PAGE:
Northwest flow continued to generate snow through the middle of February for the northern half of Colorado. Consistent snowfall and several strong wind events led to spikes in avalanche activity. One of the most notable events occurred around February 14, causing another uptick in avalanche activity.
On February 15 , three motorized snowbikers north of Vail triggered a hard slab avalanche. All three riders were caught in the avalanche and two were fully buried and killed. This was the third and fourth avalanche fatality in Colorado this season. The avalanche likely failed on an old layer of faceted snow about three feet below the surface. This was most likely the weak layer that formed in early February during warm weather followed by very cold temperatures.
Another round of snow hit the Northern Mountains and parts of the Central Mountains on February 23 and 24. An intense band of snow set up in a line from Leadville to Breckenridge on the morning of the 23. Areas underneath this band saw 2 inch-per-hour snowfall rates with 8 to 10 inches in 5 hours. There wasn’t much wind during the snowfall and although the snow fell fast and furious, few avalanches were reported. This changed overnight on the 24 as wind increased dramatically from the northwest. The intense loading resulted in numerous natural avalanches. The most widespread activity was noted in the Sawatch Range but the largest and most notable avalanches were observed near Peak 1 in the Tenmile Range. The Peak 1 avalanche looked to be the largest avalanche in Colorado this season.
For the month of February, the Steamboat and Flat Tops zone had a lower avalanche danger than the other forecast zones in the Northern Mountains. The Steamboat and Flat Tops zone had a deeper and stronger snowpack at the start of the month. The early February storm produced abundant snowfall across the zone, but with a strong snowpack most of the avalanches were small. There were no reports of avalanches breaking on deeper weak layers during the storm or for the rest of the month. The CAIC rated the avalanche danger as Low (Level 1 of 5) for eleven days during the month. Increases in the danger were caused by precipitation and wind events, and associated new snow avalanche problems.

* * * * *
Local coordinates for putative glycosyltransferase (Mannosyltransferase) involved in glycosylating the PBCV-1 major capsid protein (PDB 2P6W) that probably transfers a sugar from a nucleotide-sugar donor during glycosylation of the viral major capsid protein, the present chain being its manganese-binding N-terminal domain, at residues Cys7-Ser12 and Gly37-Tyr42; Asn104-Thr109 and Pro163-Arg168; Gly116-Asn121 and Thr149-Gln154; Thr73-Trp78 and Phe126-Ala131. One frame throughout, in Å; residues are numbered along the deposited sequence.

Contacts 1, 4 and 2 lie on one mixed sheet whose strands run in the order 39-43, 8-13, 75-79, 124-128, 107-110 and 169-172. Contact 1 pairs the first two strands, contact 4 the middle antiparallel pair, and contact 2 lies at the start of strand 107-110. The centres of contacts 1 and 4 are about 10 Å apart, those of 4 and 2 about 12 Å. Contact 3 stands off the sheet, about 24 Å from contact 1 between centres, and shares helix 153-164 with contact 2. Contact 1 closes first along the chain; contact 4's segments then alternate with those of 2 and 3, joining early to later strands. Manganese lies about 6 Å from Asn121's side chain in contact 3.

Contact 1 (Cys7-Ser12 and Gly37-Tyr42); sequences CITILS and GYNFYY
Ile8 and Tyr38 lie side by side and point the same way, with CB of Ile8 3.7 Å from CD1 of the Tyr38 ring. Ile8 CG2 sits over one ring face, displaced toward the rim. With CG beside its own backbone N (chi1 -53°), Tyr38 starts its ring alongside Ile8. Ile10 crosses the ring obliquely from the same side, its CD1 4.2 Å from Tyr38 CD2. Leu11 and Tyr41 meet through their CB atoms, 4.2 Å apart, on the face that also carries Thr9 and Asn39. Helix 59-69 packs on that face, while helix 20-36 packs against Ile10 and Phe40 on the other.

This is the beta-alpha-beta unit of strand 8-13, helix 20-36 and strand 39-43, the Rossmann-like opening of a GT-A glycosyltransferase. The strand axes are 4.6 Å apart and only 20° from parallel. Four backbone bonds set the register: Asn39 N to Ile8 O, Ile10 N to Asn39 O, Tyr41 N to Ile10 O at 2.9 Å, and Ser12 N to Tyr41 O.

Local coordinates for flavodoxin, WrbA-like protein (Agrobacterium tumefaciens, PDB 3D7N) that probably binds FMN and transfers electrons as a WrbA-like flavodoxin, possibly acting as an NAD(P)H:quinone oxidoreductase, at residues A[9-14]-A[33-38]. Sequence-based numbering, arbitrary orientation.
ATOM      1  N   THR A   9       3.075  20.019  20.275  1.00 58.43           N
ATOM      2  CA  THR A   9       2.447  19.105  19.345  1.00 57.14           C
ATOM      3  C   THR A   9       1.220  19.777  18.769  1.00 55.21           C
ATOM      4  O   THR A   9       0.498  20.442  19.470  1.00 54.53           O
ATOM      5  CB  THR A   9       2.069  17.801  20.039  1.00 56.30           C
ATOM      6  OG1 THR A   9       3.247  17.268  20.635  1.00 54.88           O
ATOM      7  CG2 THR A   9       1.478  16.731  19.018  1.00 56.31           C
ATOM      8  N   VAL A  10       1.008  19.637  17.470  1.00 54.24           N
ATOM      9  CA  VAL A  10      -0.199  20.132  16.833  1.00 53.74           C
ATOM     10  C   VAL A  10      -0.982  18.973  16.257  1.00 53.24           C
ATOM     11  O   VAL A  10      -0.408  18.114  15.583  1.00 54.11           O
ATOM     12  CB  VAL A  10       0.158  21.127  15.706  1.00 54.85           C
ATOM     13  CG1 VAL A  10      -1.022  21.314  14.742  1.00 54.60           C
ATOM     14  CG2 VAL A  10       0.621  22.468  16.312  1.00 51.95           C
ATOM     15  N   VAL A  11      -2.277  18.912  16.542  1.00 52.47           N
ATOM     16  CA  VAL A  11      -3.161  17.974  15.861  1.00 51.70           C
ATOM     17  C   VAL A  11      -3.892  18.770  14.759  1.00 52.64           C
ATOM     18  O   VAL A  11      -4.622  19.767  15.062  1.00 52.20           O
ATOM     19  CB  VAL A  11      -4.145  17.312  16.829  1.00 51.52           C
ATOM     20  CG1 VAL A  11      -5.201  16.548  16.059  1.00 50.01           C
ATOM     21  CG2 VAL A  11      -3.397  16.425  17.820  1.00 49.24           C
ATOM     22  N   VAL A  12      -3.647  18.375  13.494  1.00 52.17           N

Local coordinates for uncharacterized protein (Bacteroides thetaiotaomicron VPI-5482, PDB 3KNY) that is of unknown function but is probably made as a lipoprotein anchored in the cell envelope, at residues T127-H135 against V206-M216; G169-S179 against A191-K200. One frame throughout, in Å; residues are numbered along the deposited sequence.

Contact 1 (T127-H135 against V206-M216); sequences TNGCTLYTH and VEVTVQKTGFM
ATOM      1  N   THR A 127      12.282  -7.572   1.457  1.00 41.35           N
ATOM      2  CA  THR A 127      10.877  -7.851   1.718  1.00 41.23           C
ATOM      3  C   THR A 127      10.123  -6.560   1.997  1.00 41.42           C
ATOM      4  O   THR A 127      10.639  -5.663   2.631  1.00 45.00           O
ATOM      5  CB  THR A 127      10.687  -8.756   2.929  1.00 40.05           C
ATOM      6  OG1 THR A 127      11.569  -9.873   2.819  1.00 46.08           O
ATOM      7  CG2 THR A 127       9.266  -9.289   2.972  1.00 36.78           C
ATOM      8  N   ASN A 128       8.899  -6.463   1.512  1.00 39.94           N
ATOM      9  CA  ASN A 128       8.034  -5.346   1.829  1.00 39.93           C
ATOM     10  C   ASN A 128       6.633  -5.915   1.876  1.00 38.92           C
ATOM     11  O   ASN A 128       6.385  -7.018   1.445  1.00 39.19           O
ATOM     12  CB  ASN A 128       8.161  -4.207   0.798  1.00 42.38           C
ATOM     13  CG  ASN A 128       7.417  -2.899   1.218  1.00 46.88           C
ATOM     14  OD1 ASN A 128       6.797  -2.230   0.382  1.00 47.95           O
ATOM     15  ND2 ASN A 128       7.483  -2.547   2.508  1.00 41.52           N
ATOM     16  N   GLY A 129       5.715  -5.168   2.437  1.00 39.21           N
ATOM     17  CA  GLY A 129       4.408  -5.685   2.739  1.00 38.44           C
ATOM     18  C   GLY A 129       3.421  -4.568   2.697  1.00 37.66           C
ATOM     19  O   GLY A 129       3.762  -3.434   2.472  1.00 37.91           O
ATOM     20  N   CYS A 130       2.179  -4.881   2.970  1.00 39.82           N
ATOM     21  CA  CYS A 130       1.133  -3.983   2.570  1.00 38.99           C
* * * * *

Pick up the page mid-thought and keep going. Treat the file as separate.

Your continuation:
February was an active month for avalanches in the rest of the Northern Mountains and part of the Central Mountains. The Front Range, Vail and Summit County, Sawatch and Gunnison zones had similar avalanche danger ratings and avalanche problems most of the month.
Although the avalanche danger ratings in the Aspen zone were similar to the more active zones, there was much less avalanche activity. The number of avalanches reported decreased faster than in adjacent zones after the big February storm, and the last large avalanche in the Aspen zone was on February 8.
In the Southern Mountains, the avalanche danger was generally lower in February than it was in January. The San Juan Mountain zones went to Low danger for the first time this season on February 2. For the month, the North San Juan zone and the South San Juan zone were at Low danger 9 and 12 days respectively. Any days of higher danger were associated with small snowfall amounts coupled with wind-drifting, sometimes activating shallowly buried weak layers.
By the end of February the water content of the snowpack was above or near the normal median for most areas. The southwest corner of the state dropped below the long term median. In the deeper snowpack areas, weak layers improved and there were no reports of avalanches breaking near the ground for the last four days of February. The Southern Mountains ended the month with a shallower and weaker snowpack than on February 1. Although sunny slopes were beginning to transition to a springtime regime, the snowpack on shady slopes lost strength.